A Sanctuary of Spirits and Shamans
The Boiling River and its jungle represent a culturally-significant landscape that serves as the backdrop to rich Amazonian spirituality, legends, and traditions.
According to Maestro Juan Flores (shaman of Mayantuyacu), the Boiling River has always been known as a place of prodigious spiritual power. In the past, local people were afraid to go into the Boiling River’s jungle—particularly to the Mayantuyacu area—as the jungle was home to very powerful spirits (as well as the more tangible, man-eating jaguars). As a result, only the most powerful shamans (some of whom were Maestro Juan’s ancestors) would visit the river in order to commune with the spirits and learn their secret healing arts.
When entering this world of shamans and spirits, it important to be aware of your cultural biases, and not let them hinder your attempts to understand this multi-dimensional world.
For example, anthropologically, most Westerners come from Abrahamic-cultures or lifestyles; i.e., one directly or indirectly influenced by the Abrahamic religions of Judaism, Christianity and Islam, among others. As a result, many Westerners are accustomed to categorizing spiritual forces into two camps: good and evil. Snakes, for example, are often considered evil omens in Western culture— a thought that stems from the Book of Genesis, Chapter 3, when a serpent catalyzes the fall of man.
The spiritual world in the Amazon is not so dichotomous, and in their tradition the spirit world mirrors our own physical world. In the jungle, some spirits are helpful to humans while others seek to harm them. However, the vast majority of spirits are neither “good” nor “evil”—just like humans, they are dynamic and have their own personalities. To understand them, it can be helpful to think of them as “non-human persons.”
Mischievous Jungle Spirits
In this jungle, every rock, plant, force, and animal has a spirit—often referred to as its “madre” (Spanish for “mother”). The Boiling River, for example, has a spirit distinct from the spirit of its vapors. There is an important, local guardian spirit called the Sumiruna, a man-like shamanic water spirit who lives in a large pool in the Boiling River. The Sumiruna is considered a powerful teacher, and only makes himself available to those who are spiritually prepared. Other spirits who are said to roam these jungles include gnomes, shape-shifters, elves, specters, plant and animal spirits, giant jungle crabs, winged-serpents, and animal-human-hybrids such as tapir-people, jaguar-people, sirens, and yaras (women with anaconda-like lower halves).
In 2012, our expedition team spent 8 grueling hours trying to make it to the source of the Boiling River’s headwaters in thick jungle. We finally made it far upriver and deep into the jungle, when our local guide insisted we turn back. He said we were entering a part of the jungle where shapshicos live. Shapshicos (also known as “chullachaquis”) are shape-shifters who are spiteful towards humans. They are said to appear to humans when the human is alone in the jungle. The spirit takes the form of a loved one or friend, and then asks the unsuspecting human to follow it. Once lured deep into the jungle, the shapshico possesses its human victim, corrupting the human until it too becomes a malicious spirit of the jungle.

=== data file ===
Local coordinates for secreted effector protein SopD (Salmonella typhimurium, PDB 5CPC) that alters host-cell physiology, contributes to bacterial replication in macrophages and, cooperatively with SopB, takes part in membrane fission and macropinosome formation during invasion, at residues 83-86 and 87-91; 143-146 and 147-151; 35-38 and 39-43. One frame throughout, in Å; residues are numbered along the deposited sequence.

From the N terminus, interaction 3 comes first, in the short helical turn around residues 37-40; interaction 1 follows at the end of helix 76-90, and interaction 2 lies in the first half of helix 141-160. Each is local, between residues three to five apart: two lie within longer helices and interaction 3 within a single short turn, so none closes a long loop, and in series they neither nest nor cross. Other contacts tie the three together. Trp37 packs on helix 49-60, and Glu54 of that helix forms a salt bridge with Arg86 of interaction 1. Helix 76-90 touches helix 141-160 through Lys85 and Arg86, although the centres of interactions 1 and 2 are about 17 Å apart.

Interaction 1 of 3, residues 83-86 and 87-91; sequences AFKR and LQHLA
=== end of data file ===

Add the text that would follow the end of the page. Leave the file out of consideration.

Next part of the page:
Walking along the Boiling River with the shamans or one of their apprentices is always fascinating—they identify every medicinal plant along the way, as well as the different spirits that call specific parts of the Boiling River home.
Yacumama: “Mother of the Waters”
One of the most sacred sites on the Boiling River is home to the Yacumama, the “Mother of the Waters.” She is a giant serpent, and births hot and cold waters. The Yacumama is ancient, wise, and reserved, hesitant to interact with humans. However, she is considered a very powerful teacher and guide to humans. She makes her physical home at the site of the first thermal injection that begins to transform the small, cold stream into the Boiling River. At this site (located in the Mayantuyacu area), there is a large sandstone bolder naturally shaped like the head of a large constrictor.
In this Amazonian tradition, serpents are associated with waters, the earth’s inner world, healing, medicines, knowledge, and both life and death. It is interesting to note that independently of this Amazonian belief, the two most popular symbols of Western medicine depict serpents: the Rod of Asclepius (single serpent winding around a staff) and the caduceus (twin serpents winding around an staff, often winged).
The Yacumama’s twins, hot and cold water spirits, each have their own dominion. The cold water spirit is generally associated with our world (Earth’s surface), while the hot water spirit generally keeps to the Earth’s subterranean inner world (though making occasional excursions in the form of hot springs and other geothermal manifestations).
The interaction of these three spirits (the Yacumama and the twins) at the Boiling River was once described to Andrés Ruzo as “the place where the boys come meet their mother.” Sibling rivalries allegedly flare up. These fights take the form of the cold water spirit sending rain and cold streams into the Boiling River (attempting to dominate his brother and lower the river’s temperatures), but the hot water spirit does not yield and retaliates— with boiling water and thermal springs. All the while, the Yacumama is left frustrated at her boys’ rivalry.